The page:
Don’t place, or leave in place, peripherally inserted central catheters for patient or provider convenience.
Peripherally inserted central catheters (or “PICCs”) are commonly used devices in contemporary medical practice that are associated with costly and potentially lethal health care-acquired complications: most commonly central-line associated bloodstream infection and venous thromboembolism. Given the clinical and economic consequences of these complications, placement of PICCs should be limited to acceptable indications (e.g., long-term peripherally compatible infusions, non-peripherally compatible infusions, chemotherapy, palliative care and frequent blood draws). PICCs should be promptly removed when acceptable indications for their use ends.
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An ad hoc committee of the Society of General Internal Medicine (SGIM) was impaneled, taking advantage of the clinical expertise of members from the Clinical Practice Committee and Evidence-Based Medicine Task Force within the Society. Members of the ad hoc committee were then solicited to determine possible topics for consideration. The topics chosen were selected to meet the goals of the Choosing Wisely campaign, utilizing the unique clinical perspective of members of the Society in ambulatory general medicine as well as hospital-based practice. The final topics were selected by a vote of committee members based on the strength of the existing evidence, the unique standing members of the Society have in addressing the clinical topics selected, as well as contributions the recommendations would make in terms of patient safety, quality and economic impact. The final recommendations were approved by the governing Council of SGIM.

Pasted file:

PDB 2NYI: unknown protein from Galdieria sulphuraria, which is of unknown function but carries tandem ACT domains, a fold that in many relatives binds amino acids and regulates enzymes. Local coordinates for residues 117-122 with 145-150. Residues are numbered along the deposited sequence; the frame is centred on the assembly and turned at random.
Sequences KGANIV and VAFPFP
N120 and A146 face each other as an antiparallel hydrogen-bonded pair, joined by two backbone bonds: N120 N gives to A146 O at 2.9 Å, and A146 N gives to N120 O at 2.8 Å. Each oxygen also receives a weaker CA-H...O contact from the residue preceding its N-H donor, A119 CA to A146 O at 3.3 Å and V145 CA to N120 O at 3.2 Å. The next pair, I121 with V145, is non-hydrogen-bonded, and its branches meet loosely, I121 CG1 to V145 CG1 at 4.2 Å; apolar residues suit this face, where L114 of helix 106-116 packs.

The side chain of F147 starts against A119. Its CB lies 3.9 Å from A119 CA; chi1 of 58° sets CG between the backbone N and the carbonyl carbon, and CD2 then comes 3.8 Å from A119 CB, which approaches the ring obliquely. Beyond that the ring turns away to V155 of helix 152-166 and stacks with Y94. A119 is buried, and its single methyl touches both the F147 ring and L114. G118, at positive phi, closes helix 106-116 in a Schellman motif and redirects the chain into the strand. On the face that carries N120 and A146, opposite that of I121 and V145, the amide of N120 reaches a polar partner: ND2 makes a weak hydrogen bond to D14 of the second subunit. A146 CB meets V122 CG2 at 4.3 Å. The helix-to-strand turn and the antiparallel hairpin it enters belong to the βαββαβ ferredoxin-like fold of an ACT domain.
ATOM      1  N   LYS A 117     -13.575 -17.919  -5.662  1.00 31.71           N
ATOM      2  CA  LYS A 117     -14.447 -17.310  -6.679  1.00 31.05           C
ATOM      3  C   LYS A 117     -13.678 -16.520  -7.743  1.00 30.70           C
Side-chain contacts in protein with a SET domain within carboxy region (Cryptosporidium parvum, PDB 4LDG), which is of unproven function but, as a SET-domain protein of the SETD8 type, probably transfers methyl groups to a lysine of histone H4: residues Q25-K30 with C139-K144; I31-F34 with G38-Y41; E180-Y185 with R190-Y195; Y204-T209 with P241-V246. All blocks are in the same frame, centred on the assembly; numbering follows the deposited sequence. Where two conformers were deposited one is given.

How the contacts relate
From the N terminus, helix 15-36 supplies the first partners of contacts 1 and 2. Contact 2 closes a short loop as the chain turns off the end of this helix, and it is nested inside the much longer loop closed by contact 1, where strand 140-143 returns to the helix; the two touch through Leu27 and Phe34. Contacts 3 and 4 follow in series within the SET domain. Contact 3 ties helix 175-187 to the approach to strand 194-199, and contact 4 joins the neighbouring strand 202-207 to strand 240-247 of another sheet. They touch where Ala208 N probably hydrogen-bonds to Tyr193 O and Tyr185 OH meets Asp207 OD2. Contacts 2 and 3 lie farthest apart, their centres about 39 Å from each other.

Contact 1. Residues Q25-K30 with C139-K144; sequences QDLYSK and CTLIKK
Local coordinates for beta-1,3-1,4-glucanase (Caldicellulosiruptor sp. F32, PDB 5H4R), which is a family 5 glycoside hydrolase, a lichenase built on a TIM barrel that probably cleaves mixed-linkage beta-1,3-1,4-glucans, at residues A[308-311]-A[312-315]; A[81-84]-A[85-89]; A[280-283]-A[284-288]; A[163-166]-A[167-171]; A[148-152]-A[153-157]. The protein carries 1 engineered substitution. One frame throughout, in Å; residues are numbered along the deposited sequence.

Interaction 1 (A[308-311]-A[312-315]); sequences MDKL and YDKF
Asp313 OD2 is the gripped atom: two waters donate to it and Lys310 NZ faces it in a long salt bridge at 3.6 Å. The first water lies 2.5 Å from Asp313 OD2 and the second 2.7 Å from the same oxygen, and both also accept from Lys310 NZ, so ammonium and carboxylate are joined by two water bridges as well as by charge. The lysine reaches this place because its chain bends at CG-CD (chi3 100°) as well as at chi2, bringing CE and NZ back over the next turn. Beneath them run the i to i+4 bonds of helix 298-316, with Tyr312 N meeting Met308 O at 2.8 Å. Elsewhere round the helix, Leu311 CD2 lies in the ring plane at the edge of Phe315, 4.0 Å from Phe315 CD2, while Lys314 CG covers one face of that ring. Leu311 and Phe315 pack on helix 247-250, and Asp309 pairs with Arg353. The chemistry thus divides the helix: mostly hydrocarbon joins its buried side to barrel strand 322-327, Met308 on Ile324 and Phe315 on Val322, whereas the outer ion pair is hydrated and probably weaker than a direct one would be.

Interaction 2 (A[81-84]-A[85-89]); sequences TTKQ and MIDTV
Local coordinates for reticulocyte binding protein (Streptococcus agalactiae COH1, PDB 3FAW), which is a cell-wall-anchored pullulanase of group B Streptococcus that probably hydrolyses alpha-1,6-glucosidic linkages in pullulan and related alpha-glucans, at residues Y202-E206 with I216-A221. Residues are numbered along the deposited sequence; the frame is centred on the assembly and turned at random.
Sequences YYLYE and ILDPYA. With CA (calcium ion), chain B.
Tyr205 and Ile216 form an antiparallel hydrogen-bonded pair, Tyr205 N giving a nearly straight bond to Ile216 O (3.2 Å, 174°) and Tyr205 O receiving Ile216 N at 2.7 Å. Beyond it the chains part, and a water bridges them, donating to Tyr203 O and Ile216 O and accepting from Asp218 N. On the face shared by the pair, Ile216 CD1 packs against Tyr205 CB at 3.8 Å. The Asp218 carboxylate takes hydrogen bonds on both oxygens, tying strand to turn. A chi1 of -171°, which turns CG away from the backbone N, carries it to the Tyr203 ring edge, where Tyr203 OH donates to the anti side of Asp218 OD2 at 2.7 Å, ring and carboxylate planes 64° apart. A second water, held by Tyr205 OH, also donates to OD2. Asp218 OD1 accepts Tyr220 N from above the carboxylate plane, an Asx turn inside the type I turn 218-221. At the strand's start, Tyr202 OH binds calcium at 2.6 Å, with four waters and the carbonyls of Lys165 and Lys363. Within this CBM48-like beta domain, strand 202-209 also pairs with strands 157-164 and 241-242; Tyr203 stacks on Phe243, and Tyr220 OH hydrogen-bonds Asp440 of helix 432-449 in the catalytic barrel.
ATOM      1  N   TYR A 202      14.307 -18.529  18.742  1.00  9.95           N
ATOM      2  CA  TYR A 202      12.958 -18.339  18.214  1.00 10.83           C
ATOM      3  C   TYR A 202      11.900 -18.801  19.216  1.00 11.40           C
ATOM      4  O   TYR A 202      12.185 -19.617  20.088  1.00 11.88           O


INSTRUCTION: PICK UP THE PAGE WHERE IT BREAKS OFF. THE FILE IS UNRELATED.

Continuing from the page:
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Chopra V, Anand S, Krein SL, Chenoweth C, Saint S. Bloodstream infection, venous thrombosis, and peripherally inserted central catheters: reappraising the evidence.Am J Med. 2012;125(8):733-74.
Chopra V, Anand S, Hickner A, Buist M, Rogers MA, Saint S, Flanders SA. Risk of venous thromboembolism associated with peripherally inserted central catheters: a systematic review and meta-analysis. Lancet. 2013 May 17; pii: S0140-6736(13)60592-9. ePub ahead of print.
Safdar N, Maki DG. Risk of catheter-related bloodstream infection with peripherally inserted central venous catheters used in hospitalized patients. Chest. 2005;128(2):489-95.
Tejedor SC, Tong D, Stein J, Payne C, Dressler D, Xue W, Steinberg JP. Temporary central venous catheter utilization patterns in a large tertiary care center: tracking the “Idle central venous catheter”. Infect Control Hosp Epidemiol. 2012 Jan;33(1):50-57.